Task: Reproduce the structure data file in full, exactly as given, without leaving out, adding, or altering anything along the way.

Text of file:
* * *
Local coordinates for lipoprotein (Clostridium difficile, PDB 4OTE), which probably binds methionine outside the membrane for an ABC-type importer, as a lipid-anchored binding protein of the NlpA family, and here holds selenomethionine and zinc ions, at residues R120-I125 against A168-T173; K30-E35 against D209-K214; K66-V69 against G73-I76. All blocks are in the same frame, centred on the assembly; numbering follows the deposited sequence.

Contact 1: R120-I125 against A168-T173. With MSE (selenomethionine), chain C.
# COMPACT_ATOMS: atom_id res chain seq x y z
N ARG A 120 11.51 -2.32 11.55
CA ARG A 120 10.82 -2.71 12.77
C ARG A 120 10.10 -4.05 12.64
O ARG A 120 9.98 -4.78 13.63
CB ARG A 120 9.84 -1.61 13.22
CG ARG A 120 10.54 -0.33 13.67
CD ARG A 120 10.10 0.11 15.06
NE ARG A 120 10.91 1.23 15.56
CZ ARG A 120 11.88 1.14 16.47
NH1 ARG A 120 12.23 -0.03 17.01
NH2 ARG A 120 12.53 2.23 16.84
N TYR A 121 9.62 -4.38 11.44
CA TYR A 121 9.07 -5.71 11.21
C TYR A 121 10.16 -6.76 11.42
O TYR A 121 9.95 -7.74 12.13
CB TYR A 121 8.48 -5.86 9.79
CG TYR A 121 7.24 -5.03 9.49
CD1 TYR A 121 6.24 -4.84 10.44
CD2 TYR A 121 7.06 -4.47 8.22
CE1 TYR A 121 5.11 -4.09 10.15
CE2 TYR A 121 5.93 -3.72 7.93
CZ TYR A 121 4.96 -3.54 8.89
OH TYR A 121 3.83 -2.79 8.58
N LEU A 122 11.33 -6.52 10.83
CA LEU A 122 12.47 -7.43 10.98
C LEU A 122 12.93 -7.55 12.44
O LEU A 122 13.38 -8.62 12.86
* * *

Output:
Local coordinates for lipoprotein (Clostridium difficile, PDB 4OTE), which probably binds methionine outside the membrane for an ABC-type importer, as a lipid-anchored binding protein of the NlpA family, and here holds selenomethionine and zinc ions, at residues R120-I125 against A168-T173; K30-E35 against D209-K214; K66-V69 against G73-I76. All blocks are in the same frame, centred on the assembly; numbering follows the deposited sequence.

Contact 1: R120-I125 against A168-T173. With MSE (selenomethionine), chain C.
# COMPACT_ATOMS: atom_id res chain seq x y z
N ARG A 120 11.51 -2.32 11.55
CA ARG A 120 10.82 -2.71 12.77
C ARG A 120 10.10 -4.05 12.64
O ARG A 120 9.98 -4.78 13.63
CB ARG A 120 9.84 -1.61 13.22
CG ARG A 120 10.54 -0.33 13.67
CD ARG A 120 10.10 0.11 15.06
NE ARG A 120 10.91 1.23 15.56
CZ ARG A 120 11.88 1.14 16.47
NH1 ARG A 120 12.23 -0.03 17.01
NH2 ARG A 120 12.53 2.23 16.84
N TYR A 121 9.62 -4.38 11.44
CA TYR A 121 9.07 -5.71 11.21
C TYR A 121 10.16 -6.76 11.42
O TYR A 121 9.95 -7.74 12.13
CB TYR A 121 8.48 -5.86 9.79
CG TYR A 121 7.24 -5.03 9.49
CD1 TYR A 121 6.24 -4.84 10.44
CD2 TYR A 121 7.06 -4.47 8.22
CE1 TYR A 121 5.11 -4.09 10.15
CE2 TYR A 121 5.93 -3.72 7.93
CZ TYR A 121 4.96 -3.54 8.89
OH TYR A 121 3.83 -2.79 8.58
N LEU A 122 11.33 -6.52 10.83
CA LEU A 122 12.47 -7.43 10.98
C LEU A 122 12.93 -7.55 12.44
O LEU A 122 13.38 -8.62 12.86